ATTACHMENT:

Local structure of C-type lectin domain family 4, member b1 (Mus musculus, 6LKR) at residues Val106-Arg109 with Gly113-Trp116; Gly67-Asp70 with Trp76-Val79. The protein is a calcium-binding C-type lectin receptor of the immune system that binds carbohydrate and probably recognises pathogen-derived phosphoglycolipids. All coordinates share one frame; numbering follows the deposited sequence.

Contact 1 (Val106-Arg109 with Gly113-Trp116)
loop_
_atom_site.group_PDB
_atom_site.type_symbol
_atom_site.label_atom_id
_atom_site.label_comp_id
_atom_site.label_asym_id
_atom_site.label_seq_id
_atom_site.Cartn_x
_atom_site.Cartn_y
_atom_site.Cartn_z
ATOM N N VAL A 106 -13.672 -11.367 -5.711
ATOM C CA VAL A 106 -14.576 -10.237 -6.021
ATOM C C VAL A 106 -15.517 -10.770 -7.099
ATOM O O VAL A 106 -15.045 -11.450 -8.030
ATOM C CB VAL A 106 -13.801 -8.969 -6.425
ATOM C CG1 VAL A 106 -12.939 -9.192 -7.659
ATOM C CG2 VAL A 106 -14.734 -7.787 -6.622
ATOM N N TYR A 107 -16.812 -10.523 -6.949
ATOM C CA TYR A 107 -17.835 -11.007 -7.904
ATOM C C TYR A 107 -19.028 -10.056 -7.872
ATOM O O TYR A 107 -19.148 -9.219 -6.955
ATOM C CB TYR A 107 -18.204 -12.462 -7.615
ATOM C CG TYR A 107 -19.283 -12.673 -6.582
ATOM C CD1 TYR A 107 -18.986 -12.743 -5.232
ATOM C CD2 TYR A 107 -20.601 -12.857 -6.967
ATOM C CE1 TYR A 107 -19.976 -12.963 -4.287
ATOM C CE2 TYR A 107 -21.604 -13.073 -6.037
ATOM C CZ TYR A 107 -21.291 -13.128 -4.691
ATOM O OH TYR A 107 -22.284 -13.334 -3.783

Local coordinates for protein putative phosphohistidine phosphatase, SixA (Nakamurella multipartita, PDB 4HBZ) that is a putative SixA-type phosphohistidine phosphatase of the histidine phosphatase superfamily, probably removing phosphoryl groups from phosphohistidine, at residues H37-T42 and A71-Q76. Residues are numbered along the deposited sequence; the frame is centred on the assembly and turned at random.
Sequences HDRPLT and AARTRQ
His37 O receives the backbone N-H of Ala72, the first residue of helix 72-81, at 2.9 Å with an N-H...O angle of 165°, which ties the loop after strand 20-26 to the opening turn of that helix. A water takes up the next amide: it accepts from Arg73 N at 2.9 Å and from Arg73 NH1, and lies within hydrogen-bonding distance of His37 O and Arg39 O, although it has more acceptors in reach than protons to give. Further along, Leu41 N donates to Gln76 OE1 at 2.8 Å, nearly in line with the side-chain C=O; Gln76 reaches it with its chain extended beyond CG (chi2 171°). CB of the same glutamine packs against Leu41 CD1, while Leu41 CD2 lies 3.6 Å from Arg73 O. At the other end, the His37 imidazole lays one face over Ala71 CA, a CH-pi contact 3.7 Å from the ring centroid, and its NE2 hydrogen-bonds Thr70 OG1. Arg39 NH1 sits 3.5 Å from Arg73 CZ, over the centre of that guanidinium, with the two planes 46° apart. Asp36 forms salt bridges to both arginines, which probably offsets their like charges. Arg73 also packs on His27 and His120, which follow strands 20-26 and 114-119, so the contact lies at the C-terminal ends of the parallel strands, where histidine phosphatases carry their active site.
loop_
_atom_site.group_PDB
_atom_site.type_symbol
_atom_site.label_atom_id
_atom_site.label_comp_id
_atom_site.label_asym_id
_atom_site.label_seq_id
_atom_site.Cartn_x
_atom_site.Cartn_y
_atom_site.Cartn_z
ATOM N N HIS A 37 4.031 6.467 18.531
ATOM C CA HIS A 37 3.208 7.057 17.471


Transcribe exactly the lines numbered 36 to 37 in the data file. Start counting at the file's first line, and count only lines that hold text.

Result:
_atom_site.group_PDB
_atom_site.type_symbol